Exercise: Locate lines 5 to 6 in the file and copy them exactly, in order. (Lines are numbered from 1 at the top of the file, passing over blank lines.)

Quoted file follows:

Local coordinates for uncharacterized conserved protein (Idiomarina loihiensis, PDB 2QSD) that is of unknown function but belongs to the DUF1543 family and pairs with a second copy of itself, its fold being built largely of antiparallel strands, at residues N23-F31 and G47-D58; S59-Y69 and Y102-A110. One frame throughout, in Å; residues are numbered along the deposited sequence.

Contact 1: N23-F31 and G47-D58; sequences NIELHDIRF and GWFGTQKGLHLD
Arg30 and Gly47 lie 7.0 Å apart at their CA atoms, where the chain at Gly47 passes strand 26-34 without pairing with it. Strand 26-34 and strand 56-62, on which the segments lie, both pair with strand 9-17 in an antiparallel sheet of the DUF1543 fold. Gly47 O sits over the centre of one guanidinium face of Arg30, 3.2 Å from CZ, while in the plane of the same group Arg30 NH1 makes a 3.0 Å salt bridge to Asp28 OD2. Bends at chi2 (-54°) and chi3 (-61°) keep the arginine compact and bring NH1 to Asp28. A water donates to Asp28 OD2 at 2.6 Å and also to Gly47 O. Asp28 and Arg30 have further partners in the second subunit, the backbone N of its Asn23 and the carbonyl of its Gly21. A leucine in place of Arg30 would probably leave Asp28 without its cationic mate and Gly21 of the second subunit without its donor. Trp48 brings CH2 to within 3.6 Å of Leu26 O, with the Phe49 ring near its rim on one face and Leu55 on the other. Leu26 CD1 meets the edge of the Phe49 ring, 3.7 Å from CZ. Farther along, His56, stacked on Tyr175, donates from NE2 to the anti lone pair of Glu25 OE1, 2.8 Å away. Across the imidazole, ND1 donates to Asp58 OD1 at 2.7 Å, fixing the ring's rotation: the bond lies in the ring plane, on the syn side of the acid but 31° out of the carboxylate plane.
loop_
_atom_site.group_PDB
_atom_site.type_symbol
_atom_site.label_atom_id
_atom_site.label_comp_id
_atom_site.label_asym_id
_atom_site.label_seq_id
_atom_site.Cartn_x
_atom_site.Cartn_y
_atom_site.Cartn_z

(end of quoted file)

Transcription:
_atom_site.group_PDB
_atom_site.type_symbol